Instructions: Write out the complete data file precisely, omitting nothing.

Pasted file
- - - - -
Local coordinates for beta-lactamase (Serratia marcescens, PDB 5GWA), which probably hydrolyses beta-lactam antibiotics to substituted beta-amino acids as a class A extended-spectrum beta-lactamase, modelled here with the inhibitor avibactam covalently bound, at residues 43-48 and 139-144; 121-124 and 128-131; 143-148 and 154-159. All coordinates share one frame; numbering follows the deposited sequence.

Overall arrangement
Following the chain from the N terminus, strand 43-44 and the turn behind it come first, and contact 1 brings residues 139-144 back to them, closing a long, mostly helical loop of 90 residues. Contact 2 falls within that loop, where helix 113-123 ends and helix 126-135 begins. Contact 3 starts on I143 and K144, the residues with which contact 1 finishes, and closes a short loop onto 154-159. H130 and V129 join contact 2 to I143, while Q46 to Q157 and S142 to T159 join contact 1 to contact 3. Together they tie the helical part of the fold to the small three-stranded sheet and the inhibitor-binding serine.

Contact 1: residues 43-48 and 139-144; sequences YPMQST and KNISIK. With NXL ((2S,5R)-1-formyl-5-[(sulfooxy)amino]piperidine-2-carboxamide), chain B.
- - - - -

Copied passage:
Local coordinates for beta-lactamase (Serratia marcescens, PDB 5GWA), which probably hydrolyses beta-lactam antibiotics to substituted beta-amino acids as a class A extended-spectrum beta-lactamase, modelled here with the inhibitor avibactam covalently bound, at residues 43-48 and 139-144; 121-124 and 128-131; 143-148 and 154-159. All coordinates share one frame; numbering follows the deposited sequence.

Overall arrangement
Following the chain from the N terminus, strand 43-44 and the turn behind it come first, and contact 1 brings residues 139-144 back to them, closing a long, mostly helical loop of 90 residues. Contact 2 falls within that loop, where helix 113-123 ends and helix 126-135 begins. Contact 3 starts on I143 and K144, the residues with which contact 1 finishes, and closes a short loop onto 154-159. H130 and V129 join contact 2 to I143, while Q46 to Q157 and S142 to T159 join contact 1 to contact 3. Together they tie the helical part of the fold to the small three-stranded sheet and the inhibitor-binding serine.

Contact 1: residues 43-48 and 139-144; sequences YPMQST and KNISIK. With NXL ((2S,5R)-1-formyl-5-[(sulfooxy)amino]piperidine-2-carboxamide), chain B.